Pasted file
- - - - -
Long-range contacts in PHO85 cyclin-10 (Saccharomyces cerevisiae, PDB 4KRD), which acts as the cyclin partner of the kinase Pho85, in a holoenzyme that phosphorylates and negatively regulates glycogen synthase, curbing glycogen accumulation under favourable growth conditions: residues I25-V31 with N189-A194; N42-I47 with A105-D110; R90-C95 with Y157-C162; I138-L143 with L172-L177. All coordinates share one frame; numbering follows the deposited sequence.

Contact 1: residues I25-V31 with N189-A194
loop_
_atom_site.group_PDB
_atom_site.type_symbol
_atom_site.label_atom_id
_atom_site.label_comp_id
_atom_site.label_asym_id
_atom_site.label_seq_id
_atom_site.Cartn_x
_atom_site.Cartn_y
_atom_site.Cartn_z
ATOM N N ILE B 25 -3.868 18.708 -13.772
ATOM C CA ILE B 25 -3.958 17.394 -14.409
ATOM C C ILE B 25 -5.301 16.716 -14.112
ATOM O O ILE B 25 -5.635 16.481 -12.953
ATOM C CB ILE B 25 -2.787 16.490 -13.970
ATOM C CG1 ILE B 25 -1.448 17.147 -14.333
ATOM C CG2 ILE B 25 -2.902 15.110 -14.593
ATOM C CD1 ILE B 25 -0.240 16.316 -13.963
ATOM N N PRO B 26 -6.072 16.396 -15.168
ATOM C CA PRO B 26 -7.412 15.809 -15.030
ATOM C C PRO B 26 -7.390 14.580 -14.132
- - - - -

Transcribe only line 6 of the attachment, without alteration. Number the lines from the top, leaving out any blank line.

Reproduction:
_atom_site.label_atom_id